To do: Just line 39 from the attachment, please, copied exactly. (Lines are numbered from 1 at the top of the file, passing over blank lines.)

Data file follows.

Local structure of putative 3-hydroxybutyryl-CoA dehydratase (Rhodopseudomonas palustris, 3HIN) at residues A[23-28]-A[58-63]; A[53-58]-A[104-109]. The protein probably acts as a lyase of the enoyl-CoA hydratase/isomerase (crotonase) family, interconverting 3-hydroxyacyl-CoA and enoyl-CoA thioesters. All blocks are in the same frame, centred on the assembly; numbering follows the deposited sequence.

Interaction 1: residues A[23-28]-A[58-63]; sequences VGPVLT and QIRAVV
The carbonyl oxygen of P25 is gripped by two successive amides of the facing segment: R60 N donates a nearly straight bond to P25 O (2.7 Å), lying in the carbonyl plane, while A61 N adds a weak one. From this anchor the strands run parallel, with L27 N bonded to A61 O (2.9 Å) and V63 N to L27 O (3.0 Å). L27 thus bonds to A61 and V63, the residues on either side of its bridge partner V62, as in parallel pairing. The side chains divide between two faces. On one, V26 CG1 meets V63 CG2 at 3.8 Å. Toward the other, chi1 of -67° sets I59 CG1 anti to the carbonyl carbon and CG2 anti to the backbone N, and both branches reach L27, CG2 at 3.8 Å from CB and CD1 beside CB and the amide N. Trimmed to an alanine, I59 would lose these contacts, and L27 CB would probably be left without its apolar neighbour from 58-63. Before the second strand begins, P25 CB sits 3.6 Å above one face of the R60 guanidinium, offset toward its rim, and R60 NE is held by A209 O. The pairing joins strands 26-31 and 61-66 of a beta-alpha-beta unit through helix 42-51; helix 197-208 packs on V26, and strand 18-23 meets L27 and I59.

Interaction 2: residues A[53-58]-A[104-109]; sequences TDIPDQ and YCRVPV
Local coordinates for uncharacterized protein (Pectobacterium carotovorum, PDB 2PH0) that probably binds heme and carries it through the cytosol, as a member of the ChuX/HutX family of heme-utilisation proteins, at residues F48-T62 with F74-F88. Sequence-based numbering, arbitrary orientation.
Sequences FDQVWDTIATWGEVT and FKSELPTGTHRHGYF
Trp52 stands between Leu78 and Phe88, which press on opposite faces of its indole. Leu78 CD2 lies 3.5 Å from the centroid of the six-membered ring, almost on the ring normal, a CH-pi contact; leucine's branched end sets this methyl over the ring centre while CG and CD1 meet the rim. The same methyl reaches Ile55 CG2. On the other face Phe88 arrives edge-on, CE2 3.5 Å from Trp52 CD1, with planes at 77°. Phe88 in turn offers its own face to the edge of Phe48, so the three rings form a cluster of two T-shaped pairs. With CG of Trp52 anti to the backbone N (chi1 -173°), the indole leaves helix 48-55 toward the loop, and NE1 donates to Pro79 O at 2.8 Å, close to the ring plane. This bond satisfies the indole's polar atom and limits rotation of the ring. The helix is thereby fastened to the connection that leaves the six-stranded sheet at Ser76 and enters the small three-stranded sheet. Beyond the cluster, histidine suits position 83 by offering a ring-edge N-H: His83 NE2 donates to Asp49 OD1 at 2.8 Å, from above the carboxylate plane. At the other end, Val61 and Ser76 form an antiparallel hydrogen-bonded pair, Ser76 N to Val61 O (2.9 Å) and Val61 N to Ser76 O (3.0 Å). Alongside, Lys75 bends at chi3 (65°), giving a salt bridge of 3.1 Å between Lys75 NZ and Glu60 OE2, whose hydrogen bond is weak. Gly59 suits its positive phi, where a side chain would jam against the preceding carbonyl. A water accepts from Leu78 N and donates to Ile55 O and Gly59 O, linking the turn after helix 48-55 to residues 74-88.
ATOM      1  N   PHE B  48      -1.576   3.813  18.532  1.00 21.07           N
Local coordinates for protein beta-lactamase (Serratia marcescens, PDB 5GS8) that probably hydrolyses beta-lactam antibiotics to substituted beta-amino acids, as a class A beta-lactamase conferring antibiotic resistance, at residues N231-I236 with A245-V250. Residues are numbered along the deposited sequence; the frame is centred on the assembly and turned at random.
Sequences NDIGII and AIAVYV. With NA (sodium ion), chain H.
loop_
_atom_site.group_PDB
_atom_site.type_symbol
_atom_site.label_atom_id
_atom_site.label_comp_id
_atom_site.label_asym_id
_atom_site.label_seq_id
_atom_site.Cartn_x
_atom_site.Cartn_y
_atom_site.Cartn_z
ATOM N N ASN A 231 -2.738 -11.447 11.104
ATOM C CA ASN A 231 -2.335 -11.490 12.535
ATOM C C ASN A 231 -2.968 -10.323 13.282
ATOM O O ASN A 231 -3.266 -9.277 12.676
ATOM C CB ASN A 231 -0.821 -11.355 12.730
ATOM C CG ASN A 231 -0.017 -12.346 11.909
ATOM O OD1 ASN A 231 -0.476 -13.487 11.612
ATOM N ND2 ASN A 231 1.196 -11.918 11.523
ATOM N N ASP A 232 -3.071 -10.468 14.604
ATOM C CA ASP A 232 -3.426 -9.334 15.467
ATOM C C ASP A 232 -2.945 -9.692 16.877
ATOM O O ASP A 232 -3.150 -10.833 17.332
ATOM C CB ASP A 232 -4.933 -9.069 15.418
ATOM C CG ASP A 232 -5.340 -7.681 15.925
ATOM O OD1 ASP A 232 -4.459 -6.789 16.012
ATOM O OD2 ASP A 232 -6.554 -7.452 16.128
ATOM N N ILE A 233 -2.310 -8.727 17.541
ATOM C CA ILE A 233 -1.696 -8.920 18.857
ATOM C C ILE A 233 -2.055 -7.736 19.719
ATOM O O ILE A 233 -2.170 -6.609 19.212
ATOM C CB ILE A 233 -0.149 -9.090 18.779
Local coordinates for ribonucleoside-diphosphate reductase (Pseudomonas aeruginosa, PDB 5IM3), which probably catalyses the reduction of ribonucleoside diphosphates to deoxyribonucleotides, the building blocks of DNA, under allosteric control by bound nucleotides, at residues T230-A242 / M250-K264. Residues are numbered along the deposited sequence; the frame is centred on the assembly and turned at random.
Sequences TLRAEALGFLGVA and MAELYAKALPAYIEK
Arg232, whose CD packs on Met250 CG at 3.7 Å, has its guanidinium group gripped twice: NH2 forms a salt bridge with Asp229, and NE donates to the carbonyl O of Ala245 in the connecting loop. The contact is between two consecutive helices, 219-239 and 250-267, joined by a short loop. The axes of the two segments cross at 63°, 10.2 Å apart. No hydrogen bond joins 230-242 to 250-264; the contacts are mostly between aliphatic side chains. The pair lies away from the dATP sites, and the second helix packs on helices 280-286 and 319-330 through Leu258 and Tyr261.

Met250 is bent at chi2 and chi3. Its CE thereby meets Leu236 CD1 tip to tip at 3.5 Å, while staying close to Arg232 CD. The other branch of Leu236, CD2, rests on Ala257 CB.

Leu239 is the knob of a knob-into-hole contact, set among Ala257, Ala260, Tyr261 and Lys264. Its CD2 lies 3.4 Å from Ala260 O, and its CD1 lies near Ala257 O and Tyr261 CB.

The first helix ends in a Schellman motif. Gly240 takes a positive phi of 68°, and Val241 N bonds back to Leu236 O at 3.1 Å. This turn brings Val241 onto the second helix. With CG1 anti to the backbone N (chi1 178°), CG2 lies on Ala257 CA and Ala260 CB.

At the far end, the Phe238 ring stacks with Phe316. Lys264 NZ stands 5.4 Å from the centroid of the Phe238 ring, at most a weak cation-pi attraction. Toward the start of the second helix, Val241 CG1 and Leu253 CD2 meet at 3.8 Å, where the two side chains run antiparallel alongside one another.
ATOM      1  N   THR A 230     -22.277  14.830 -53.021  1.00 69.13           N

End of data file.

ATOM C C ILE A 233 -2.055 -7.736 19.719